Get Task & Purpose in your inbox
Supreme Court Shoots Down Jesse Ventura’s Appeal In $1.8 Million ‘American Sniper’ Verdict
The Supreme Court shot down an appeal by former Minnesota Gov. Jesse Ventura to reinstate a $1.8 million verdict in his defamation case against the estate of slain Navy SEAL sniper Chris Kyle on Jan. 9, according to the Associated Press. The late Kyle was a former Navy SEAL and is widely regarded as the deadliest sniper in United States military history.
The case centers around Kyle’s autobiography “American Sniper,” which Ventura, himself a former SEAL, took issue with Kyle’s claim that he punched Ventura at a bar in California in 2006 after the former governor allegedly made offensive comments about SEALs.
Ventura has long held that Kyle made up the entire incident and that the book damaged his reputation among former SEALs in particular and the military at large.
Jesse Ventura loses appeal to reinstate $1.8 million award in defamation case against 'American Sniper' Chris Kyle and his estate pic.twitter.com/7UxWASxTpT
— FOX & friends (@foxandfriends) January 10, 2017
The former governor was originally awarded $500,000 for defamation and $1.3 million for unjust enrichment against the Kyle’s estate in 2014, but on June 13, 2016 the U.S. 8th District Court of Appeals overturned the decision, and yesterday’s case upheld it.
The June 2016 ruling overturned the unjust enrichment award on grounds that it did not apply in that case, according to a 2016 report from the Associated Press. For unjust enrichment to apply, Ventura would have had to prove he had a pre-existing contractual relationship with Kyle, which he did not. The defamation award was also reversed and the case was remanded for a new defamation trial because two of the three judges found Ventura’s attorneys improperly let the jury hear that the book’s publisher Harper Collins had an insurance policy to cover a defamation award and attorney fees.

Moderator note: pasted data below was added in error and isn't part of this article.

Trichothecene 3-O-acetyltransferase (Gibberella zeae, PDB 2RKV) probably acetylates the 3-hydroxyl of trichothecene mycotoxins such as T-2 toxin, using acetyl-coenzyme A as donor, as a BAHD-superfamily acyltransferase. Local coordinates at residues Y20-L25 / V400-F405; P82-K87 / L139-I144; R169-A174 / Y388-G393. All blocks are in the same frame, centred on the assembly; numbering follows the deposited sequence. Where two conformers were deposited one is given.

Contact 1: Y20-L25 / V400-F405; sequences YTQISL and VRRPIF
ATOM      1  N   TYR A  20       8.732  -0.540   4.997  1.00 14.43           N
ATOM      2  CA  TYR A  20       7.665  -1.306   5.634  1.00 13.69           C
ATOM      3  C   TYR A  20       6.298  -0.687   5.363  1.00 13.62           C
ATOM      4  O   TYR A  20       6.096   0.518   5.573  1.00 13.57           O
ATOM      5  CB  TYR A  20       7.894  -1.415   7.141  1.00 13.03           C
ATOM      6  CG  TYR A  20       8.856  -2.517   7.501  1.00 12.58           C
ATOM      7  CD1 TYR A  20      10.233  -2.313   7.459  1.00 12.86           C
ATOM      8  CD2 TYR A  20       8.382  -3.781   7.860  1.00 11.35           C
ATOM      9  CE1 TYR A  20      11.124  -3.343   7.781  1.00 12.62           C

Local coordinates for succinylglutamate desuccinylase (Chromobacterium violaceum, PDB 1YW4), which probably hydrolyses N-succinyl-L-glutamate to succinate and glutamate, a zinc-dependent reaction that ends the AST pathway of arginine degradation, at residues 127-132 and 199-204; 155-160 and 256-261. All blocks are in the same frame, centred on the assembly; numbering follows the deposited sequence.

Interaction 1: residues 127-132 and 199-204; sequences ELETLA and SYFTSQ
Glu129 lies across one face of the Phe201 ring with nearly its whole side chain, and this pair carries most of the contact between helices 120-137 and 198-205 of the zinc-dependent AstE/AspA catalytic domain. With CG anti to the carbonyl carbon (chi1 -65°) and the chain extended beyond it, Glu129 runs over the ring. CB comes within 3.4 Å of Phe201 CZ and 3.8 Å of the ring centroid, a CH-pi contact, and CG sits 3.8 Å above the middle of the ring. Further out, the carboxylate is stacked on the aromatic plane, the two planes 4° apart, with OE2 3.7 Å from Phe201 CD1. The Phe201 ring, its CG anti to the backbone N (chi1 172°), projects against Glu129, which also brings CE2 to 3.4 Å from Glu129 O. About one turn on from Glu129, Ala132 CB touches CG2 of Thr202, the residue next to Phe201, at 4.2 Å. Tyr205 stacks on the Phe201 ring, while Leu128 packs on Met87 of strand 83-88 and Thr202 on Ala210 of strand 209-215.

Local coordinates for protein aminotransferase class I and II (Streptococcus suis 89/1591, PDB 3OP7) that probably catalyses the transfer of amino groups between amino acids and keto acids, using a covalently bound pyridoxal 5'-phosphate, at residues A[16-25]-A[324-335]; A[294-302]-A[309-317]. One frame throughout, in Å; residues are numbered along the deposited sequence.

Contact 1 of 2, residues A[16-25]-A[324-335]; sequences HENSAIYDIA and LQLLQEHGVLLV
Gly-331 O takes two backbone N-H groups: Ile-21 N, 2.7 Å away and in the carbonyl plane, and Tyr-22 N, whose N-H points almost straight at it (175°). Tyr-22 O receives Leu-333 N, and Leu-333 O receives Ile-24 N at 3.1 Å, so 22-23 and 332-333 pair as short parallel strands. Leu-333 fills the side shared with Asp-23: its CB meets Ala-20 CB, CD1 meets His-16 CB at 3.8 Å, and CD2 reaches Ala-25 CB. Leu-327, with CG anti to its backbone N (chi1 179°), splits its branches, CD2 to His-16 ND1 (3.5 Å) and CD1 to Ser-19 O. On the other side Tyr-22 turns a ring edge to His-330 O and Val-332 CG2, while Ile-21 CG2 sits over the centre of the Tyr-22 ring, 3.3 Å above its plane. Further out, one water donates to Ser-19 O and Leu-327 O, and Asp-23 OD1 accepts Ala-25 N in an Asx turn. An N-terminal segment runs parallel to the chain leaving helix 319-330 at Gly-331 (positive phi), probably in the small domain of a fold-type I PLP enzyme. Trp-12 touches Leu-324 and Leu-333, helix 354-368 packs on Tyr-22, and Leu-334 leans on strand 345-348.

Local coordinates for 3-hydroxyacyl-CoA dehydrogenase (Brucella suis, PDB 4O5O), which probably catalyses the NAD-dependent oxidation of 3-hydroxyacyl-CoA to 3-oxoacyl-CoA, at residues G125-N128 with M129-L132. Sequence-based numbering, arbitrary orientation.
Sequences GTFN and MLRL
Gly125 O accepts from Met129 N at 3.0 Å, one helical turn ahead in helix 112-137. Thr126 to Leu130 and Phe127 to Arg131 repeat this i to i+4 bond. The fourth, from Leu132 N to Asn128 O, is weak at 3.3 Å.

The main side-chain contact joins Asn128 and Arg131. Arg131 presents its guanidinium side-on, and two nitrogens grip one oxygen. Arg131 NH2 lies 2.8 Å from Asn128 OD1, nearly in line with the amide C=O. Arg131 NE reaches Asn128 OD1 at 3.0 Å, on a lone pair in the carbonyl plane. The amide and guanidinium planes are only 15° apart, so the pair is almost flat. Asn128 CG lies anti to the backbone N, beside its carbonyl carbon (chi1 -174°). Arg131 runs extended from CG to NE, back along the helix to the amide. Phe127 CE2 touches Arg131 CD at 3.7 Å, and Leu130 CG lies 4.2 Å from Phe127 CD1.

“From our review, these unsupported, improper, and prejudicial statements were not heat of the moment argument, but were strategic and calculated,” the judges wrote, noted the Associated Press.
Jurors would be less hesitant to issue a substantial defamation award if they knew Kyle’s widow, Tara Kyle was covered by an insurance policy, said the appellate court according to the Star Tribune.
The case could return to Minnesota for a new trial.
WASHINGTON (Reuters) - Known for acting on impulse, President Donald Trump has adopted an uncharacteristically go-slow approach to whether to hold Iran responsible for attacks on Saudi oil facilities, showing little enthusiasm for confrontation as he seeks re-election next year.
After state-owned Saudi Aramco's plants were struck on Saturday, Trump didn't wait long to fire off a tweet that the United States was "locked and loaded" to respond, and Secretary of State Mike Pompeo blamed Iran.
But four days later, Trump has no timetable for action. Instead, he wants to wait and see the results of investigations into what happened and is sending Pompeo to consult counterparts in Saudi Arabia and the United Arab Emirates this week.
That sound you're hearing is Army senior leaders exhaling a sigh of relief, because the Army has surpassed its recruiting goal for the year.
After failing to meet recruiting goals in 2018, the Army put the pedal to the metal and "did some soul searching," said Acting Army Secretary Ryan McCarthy, to ensure that they'd meet their 2019 goal. It must have paid off — the service announced on Tuesday that more than 68,000 recruits have signed on as active-duty soldiers, and more soldiers have stuck around than they expected.
Air Force Chief of Staff Gen. David Goldfein transformed into the Cigarette Smoking Man from "The X-Files" on Tuesday when explaining why UFO enthusiasts should avoid storming the mythical Area 51 installation in Nevada.
"All joking aside, we're taking it very seriously," Goldfein told reporters during the Air Force Association's annual Air, Space, and Cyber Conference. "Our nation has secrets, and those secrets deserve to be protected. The people deserve to have our nation's secrets protected."
SAN DIEGO — A San Diego-based Navy SEAL acquitted of murder in a closely watched war crimes trial this summer has filed a lawsuit against two of his former attorneys and a military legal defense nonprofit, according to a complaint filed in federal court in Texas on Friday.
NATIONAL HARBOR, Maryland — The Air Force is reviewing whether some airmen's valor awards deserve to be upgraded to the Medal of Honor, Chief of Staff Gen. David Goldfein said on Tuesday.
Goldfein revealed that several airmen are being considered for the nation's highest military award during a press conference at the Air Force Association's annual Air, Space, and Cyber Conference. He declined to say exactly who could receive the Medal of Honor, pending the outcome of the review process.